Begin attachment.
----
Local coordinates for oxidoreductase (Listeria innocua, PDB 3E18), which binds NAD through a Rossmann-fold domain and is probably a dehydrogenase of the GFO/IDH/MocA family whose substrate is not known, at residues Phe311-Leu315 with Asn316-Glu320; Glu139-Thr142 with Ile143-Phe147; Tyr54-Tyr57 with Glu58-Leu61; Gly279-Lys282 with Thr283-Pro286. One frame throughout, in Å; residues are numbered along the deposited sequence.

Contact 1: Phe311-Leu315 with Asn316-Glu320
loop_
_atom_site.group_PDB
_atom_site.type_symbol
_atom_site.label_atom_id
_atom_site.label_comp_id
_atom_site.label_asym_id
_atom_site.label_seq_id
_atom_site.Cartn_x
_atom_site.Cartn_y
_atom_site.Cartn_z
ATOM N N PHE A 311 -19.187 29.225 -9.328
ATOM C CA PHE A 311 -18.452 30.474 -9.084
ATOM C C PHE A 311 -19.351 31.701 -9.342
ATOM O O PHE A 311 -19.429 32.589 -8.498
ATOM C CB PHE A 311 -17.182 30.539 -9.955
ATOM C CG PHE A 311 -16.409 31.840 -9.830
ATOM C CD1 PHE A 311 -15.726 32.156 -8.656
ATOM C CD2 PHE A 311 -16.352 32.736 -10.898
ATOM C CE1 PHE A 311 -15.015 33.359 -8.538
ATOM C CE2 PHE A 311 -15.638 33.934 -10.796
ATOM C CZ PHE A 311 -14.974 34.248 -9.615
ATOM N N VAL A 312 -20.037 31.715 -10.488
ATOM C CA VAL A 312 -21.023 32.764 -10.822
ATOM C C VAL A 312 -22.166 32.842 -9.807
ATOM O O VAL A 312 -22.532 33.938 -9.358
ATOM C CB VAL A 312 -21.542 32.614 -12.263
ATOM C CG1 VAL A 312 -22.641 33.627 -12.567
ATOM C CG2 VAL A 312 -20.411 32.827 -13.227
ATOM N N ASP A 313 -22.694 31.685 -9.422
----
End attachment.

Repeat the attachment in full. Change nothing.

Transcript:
Local coordinates for oxidoreductase (Listeria innocua, PDB 3E18), which binds NAD through a Rossmann-fold domain and is probably a dehydrogenase of the GFO/IDH/MocA family whose substrate is not known, at residues Phe311-Leu315 with Asn316-Glu320; Glu139-Thr142 with Ile143-Phe147; Tyr54-Tyr57 with Glu58-Leu61; Gly279-Lys282 with Thr283-Pro286. One frame throughout, in Å; residues are numbered along the deposited sequence.

Contact 1: Phe311-Leu315 with Asn316-Glu320
loop_
_atom_site.group_PDB
_atom_site.type_symbol
_atom_site.label_atom_id
_atom_site.label_comp_id
_atom_site.label_asym_id
_atom_site.label_seq_id
_atom_site.Cartn_x
_atom_site.Cartn_y
_atom_site.Cartn_z
ATOM N N PHE A 311 -19.187 29.225 -9.328
ATOM C CA PHE A 311 -18.452 30.474 -9.084
ATOM C C PHE A 311 -19.351 31.701 -9.342
ATOM O O PHE A 311 -19.429 32.589 -8.498
ATOM C CB PHE A 311 -17.182 30.539 -9.955
ATOM C CG PHE A 311 -16.409 31.840 -9.830
ATOM C CD1 PHE A 311 -15.726 32.156 -8.656
ATOM C CD2 PHE A 311 -16.352 32.736 -10.898
ATOM C CE1 PHE A 311 -15.015 33.359 -8.538
ATOM C CE2 PHE A 311 -15.638 33.934 -10.796
ATOM C CZ PHE A 311 -14.974 34.248 -9.615
ATOM N N VAL A 312 -20.037 31.715 -10.488
ATOM C CA VAL A 312 -21.023 32.764 -10.822
ATOM C C VAL A 312 -22.166 32.842 -9.807
ATOM O O VAL A 312 -22.532 33.938 -9.358
ATOM C CB VAL A 312 -21.542 32.614 -12.263
ATOM C CG1 VAL A 312 -22.641 33.627 -12.567
ATOM C CG2 VAL A 312 -20.411 32.827 -13.227
ATOM N N ASP A 313 -22.694 31.685 -9.422